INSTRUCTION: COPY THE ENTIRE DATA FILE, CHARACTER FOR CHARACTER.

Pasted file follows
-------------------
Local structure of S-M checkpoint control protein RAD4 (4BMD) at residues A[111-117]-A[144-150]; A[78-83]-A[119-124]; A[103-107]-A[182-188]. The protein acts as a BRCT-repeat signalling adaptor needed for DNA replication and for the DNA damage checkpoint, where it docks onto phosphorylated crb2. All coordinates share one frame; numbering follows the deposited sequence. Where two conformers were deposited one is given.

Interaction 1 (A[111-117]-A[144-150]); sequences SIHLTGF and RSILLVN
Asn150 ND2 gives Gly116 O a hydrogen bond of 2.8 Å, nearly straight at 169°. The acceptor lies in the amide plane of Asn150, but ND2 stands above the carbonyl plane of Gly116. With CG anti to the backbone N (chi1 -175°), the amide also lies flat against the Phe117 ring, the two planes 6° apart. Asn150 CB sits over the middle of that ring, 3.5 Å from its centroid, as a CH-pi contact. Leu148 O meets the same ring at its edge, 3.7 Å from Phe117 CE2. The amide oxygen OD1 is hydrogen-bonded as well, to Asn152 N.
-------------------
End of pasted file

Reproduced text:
Local structure of S-M checkpoint control protein RAD4 (4BMD) at residues A[111-117]-A[144-150]; A[78-83]-A[119-124]; A[103-107]-A[182-188]. The protein acts as a BRCT-repeat signalling adaptor needed for DNA replication and for the DNA damage checkpoint, where it docks onto phosphorylated crb2. All coordinates share one frame; numbering follows the deposited sequence. Where two conformers were deposited one is given.

Interaction 1 (A[111-117]-A[144-150]); sequences SIHLTGF and RSILLVN
Asn150 ND2 gives Gly116 O a hydrogen bond of 2.8 Å, nearly straight at 169°. The acceptor lies in the amide plane of Asn150, but ND2 stands above the carbonyl plane of Gly116. With CG anti to the backbone N (chi1 -175°), the amide also lies flat against the Phe117 ring, the two planes 6° apart. Asn150 CB sits over the middle of that ring, 3.5 Å from its centroid, as a CH-pi contact. Leu148 O meets the same ring at its edge, 3.7 Å from Phe117 CE2. The amide oxygen OD1 is hydrogen-bonded as well, to Asn152 N.